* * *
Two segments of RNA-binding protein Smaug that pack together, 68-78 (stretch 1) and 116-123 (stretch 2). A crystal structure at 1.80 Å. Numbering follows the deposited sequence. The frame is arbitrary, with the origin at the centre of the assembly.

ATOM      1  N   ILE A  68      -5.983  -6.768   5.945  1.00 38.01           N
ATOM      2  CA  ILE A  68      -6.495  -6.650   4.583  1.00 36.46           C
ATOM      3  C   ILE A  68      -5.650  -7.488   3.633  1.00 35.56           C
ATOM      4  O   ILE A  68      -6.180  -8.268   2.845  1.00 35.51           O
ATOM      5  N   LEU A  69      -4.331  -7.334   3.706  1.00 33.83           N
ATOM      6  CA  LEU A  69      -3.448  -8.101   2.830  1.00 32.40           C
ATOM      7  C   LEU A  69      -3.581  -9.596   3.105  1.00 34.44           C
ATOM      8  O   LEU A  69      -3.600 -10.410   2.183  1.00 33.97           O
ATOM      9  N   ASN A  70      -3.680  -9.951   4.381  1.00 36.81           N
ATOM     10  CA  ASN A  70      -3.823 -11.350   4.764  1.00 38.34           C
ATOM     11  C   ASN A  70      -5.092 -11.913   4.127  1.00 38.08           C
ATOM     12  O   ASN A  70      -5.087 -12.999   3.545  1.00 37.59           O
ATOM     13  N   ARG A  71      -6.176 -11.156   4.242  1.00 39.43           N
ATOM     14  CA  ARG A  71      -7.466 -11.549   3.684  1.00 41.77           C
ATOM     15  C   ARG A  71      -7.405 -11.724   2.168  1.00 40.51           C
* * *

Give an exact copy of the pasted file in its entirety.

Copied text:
Two segments of RNA-binding protein Smaug that pack together, 68-78 (stretch 1) and 116-123 (stretch 2). A crystal structure at 1.80 Å. Numbering follows the deposited sequence. The frame is arbitrary, with the origin at the centre of the assembly.

ATOM      1  N   ILE A  68      -5.983  -6.768   5.945  1.00 38.01           N
ATOM      2  CA  ILE A  68      -6.495  -6.650   4.583  1.00 36.46           C
ATOM      3  C   ILE A  68      -5.650  -7.488   3.633  1.00 35.56           C
ATOM      4  O   ILE A  68      -6.180  -8.268   2.845  1.00 35.51           O
ATOM      5  N   LEU A  69      -4.331  -7.334   3.706  1.00 33.83           N
ATOM      6  CA  LEU A  69      -3.448  -8.101   2.830  1.00 32.40           C
ATOM      7  C   LEU A  69      -3.581  -9.596   3.105  1.00 34.44           C
ATOM      8  O   LEU A  69      -3.600 -10.410   2.183  1.00 33.97           O
ATOM      9  N   ASN A  70      -3.680  -9.951   4.381  1.00 36.81           N
ATOM     10  CA  ASN A  70      -3.823 -11.350   4.764  1.00 38.34           C
ATOM     11  C   ASN A  70      -5.092 -11.913   4.127  1.00 38.08           C
ATOM     12  O   ASN A  70      -5.087 -12.999   3.545  1.00 37.59           O
ATOM     13  N   ARG A  71      -6.176 -11.156   4.242  1.00 39.43           N
ATOM     14  CA  ARG A  71      -7.466 -11.549   3.684  1.00 41.77           C
ATOM     15  C   ARG A  71      -7.405 -11.724   2.168  1.00 40.51           C